The symptoms include chest pains, breathlessness and nausea.

A heart attack can then cause a cardiac arrest, where the heart stops pumping – preventing oxygen from getting around the body.

A cardiac arrest often has no symptoms or warning signs, said Dr Behan, as a sudden collapse can be the first indication that the person had a heart condition.

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The intervention of a 
defibrillator and CPR at this point is the only thing that will save the person’s life by 
shocking the heart back into action.

Lifestyle factors such as being overweight, smoking and having high cholesterol can lead to a greater risk of suffering a heart attack, but Dr Behan emphasised these factors are not linked to cardiac arrests.

Early detection is key as more than half a million 
people in the UK carry faulty genes which cause undiagnosed cardiac conditions, according to the British Heart Foundation.

While rare, anyone with a family history should see a doctor.

Commonwealth Games medallists Josh Taylor and Lynsey Sharp are among the swathes of people who have joined our Christmas appeal to raise awareness.

Your can send your pledge pictures to or tweet us at @edinburghpaper with the hashtag #shockinglyeasy.


500,000 people in the UK have the genes which can cause the conditions related to sudden cardiac death


THE News has joined the family of Jamie Skinner in launching the Shockingly Easy campaign. We hope to ensure there is a life-saving defibrillator in every Lothian sports centre. Here’s how to help:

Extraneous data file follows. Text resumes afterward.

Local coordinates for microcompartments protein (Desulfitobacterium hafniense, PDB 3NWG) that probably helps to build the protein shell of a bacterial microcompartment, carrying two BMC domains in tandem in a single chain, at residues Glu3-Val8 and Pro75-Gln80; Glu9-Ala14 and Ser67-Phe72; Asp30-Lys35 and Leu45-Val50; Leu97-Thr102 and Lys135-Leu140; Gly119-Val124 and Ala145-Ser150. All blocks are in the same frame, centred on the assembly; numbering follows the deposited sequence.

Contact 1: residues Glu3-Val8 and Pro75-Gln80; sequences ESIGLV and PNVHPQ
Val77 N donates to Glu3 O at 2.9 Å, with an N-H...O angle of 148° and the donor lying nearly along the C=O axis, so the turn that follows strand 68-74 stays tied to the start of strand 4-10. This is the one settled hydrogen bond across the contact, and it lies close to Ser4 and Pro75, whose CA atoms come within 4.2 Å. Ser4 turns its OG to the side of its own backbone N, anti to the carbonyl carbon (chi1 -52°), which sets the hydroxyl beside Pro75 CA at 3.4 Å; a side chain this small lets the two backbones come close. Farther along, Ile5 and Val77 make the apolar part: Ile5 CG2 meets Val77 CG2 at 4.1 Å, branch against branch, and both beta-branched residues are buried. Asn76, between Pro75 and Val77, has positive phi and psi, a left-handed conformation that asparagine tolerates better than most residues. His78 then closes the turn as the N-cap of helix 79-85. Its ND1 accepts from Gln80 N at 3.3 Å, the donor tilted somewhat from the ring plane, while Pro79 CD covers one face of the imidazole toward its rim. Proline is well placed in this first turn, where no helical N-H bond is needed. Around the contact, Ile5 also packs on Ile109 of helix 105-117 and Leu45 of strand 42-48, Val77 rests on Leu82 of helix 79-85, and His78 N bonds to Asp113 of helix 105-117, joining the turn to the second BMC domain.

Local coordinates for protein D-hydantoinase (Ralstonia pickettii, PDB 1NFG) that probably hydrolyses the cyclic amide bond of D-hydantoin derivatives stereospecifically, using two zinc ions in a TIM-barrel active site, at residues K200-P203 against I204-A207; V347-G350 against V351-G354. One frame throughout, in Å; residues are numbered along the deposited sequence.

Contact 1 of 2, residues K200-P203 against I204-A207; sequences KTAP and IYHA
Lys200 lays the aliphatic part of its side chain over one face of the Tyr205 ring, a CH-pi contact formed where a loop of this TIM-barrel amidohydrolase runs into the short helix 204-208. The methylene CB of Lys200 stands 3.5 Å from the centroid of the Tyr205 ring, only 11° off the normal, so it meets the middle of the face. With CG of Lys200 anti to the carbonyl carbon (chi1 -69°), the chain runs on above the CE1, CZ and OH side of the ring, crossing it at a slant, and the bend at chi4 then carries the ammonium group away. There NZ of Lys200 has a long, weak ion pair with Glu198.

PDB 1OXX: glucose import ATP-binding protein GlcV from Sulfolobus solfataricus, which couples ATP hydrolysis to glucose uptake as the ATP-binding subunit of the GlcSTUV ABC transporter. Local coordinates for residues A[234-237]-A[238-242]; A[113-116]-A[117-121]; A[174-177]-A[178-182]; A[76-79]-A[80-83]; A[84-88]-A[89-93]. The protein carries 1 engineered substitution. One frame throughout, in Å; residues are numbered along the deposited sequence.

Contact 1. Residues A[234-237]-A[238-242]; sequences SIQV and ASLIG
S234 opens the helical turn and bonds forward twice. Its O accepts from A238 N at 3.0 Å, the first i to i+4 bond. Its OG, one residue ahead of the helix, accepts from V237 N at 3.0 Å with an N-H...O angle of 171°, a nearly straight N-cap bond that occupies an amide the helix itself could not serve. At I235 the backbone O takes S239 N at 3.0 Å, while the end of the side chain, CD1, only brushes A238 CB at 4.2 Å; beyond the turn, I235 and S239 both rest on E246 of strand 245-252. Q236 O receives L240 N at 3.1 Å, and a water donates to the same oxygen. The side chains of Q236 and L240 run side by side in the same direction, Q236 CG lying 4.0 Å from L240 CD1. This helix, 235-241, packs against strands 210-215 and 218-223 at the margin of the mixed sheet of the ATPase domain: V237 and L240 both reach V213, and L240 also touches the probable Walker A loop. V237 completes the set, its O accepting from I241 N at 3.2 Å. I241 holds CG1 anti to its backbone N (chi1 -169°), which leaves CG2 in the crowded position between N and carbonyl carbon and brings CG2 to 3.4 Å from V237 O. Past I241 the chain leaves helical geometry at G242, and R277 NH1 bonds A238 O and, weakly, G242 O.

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• Raise the issue with the committee of your local sports club and ask them to support the campaign.

• Learn CPR skills or volunteer to host a training session at your club. If you can help, e-mail [email protected].

• If you already have a defibrillator, please let us know too, so you can be added to the ambulance services’ defibrillator map of the Lothians.

• On social media.

• If you want to make a donation, cheques payable to The Jamie Skinner Foundation can be sent to Shockingly Easy, Edinburgh Evening News, Orchard Brae House, 30 Queensferry Road, EH4 2HS. Donate online at, search for Jamie Skinner.

‘We struggled in past to buy defib’

A PSYCHIC night has secured a future for young footballers by helping one club to purchase a life-saving defibrillator.

Jean Howie, who lives across the road from Lauriston Thistle’s East Pilton park ground, raised an astonishing £1200 for the team by hosting “a night of clairvoyance” after reading about the Shockingly Easy campaign.

Businesses supported the event by giving away 59 raffle prizes to lucky guests, including Hearts and Hibs tickets and free haircuts.

Mark Dolphin, president of Lauriston Thistle FC, said: “A few years ago one of our senior players suffered a heart attack while playing.

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“Luckily it wasn’t too bad an attack, but it kind of opened our eyes to


“At the time there was a physiotherapist who had done first aid training and he was able to do compressions until the ambulance arrived.”

The team had wanted to buy a defibrillator in the past but struggled to raise the money.

Mark added: “When it happened to Jamie Skinner – and now we have our youth teams – we thought it would be a good idea to get one.”

The club – which has 100 members playing for its three youth teams and one adult team – also received £250 from Scotmid towards the cost of the shock box.

The team hopes to install its defibrillator in the New Year.